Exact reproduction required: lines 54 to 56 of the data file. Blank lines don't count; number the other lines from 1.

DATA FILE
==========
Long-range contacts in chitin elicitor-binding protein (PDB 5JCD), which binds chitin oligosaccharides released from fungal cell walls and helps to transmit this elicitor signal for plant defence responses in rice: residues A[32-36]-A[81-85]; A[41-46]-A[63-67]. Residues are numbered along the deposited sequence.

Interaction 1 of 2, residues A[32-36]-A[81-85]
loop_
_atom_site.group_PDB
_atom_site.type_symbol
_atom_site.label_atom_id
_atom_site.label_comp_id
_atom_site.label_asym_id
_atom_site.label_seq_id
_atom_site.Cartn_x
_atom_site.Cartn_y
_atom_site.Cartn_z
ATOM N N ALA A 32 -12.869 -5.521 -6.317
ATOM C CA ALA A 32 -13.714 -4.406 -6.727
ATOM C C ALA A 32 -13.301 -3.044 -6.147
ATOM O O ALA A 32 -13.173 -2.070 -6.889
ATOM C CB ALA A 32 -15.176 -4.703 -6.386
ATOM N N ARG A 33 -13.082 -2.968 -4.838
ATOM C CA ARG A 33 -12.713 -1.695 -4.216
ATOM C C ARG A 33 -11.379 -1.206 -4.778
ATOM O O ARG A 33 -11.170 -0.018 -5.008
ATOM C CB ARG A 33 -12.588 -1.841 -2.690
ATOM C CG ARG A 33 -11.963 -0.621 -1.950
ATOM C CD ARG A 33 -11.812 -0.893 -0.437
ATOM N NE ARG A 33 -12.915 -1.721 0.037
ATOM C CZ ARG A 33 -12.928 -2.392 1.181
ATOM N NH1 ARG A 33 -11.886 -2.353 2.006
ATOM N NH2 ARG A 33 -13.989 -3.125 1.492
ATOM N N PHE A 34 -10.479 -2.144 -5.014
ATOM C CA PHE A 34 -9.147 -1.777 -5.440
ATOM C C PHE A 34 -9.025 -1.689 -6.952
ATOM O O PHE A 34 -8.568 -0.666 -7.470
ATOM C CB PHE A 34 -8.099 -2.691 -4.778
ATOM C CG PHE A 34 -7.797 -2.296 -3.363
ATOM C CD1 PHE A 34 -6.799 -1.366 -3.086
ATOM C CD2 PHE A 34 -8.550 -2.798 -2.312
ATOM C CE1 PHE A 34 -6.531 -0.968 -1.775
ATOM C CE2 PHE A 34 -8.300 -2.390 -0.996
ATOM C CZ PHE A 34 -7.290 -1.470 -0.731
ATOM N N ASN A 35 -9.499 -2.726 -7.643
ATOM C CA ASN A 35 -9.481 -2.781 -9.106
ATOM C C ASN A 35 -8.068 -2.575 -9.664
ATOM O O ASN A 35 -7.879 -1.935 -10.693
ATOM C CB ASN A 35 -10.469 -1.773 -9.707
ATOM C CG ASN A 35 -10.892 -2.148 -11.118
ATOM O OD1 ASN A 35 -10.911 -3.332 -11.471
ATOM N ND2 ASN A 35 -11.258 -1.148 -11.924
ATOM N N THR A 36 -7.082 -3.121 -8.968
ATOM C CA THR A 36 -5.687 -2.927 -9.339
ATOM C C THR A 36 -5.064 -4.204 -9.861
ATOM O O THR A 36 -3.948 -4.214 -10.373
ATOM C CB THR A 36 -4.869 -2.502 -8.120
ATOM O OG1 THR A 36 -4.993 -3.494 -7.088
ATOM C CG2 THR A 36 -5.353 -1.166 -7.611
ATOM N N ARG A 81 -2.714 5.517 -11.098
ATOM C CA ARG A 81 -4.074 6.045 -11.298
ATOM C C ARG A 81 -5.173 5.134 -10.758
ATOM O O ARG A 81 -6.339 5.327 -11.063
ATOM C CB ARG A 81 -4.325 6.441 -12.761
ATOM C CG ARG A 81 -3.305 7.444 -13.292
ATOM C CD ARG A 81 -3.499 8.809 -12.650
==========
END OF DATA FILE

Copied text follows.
ATOM C CG2 THR A 36 -5.353 -1.166 -7.611
ATOM N N ARG A 81 -2.714 5.517 -11.098
ATOM C CA ARG A 81 -4.074 6.045 -11.298